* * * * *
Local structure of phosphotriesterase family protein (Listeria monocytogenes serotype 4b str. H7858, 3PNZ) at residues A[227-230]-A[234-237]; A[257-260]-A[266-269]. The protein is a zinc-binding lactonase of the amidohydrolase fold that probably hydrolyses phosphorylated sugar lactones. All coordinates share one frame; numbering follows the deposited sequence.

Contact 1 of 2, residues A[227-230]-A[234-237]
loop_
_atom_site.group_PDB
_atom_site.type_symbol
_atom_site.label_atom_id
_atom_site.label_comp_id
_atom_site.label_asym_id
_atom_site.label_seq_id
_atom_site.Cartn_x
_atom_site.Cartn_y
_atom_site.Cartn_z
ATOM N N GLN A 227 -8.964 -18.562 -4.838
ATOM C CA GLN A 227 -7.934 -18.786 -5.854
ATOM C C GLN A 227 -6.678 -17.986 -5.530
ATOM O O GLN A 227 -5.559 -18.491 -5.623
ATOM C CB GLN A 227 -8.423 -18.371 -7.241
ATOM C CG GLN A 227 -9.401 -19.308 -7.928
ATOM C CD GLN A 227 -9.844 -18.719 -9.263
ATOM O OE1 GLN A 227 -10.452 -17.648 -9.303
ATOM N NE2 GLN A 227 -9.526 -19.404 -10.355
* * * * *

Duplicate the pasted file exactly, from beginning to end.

Local structure of phosphotriesterase family protein (Listeria monocytogenes serotype 4b str. H7858, 3PNZ) at residues A[227-230]-A[234-237]; A[257-260]-A[266-269]. The protein is a zinc-binding lactonase of the amidohydrolase fold that probably hydrolyses phosphorylated sugar lactones. All coordinates share one frame; numbering follows the deposited sequence.

Contact 1 of 2, residues A[227-230]-A[234-237]
loop_
_atom_site.group_PDB
_atom_site.type_symbol
_atom_site.label_atom_id
_atom_site.label_comp_id
_atom_site.label_asym_id
_atom_site.label_seq_id
_atom_site.Cartn_x
_atom_site.Cartn_y
_atom_site.Cartn_z
ATOM N N GLN A 227 -8.964 -18.562 -4.838
ATOM C CA GLN A 227 -7.934 -18.786 -5.854
ATOM C C GLN A 227 -6.678 -17.986 -5.530
ATOM O O GLN A 227 -5.559 -18.491 -5.623
ATOM C CB GLN A 227 -8.423 -18.371 -7.241
ATOM C CG GLN A 227 -9.401 -19.308 -7.928
ATOM C CD GLN A 227 -9.844 -18.719 -9.263
ATOM O OE1 GLN A 227 -10.452 -17.648 -9.303
ATOM N NE2 GLN A 227 -9.526 -19.404 -10.355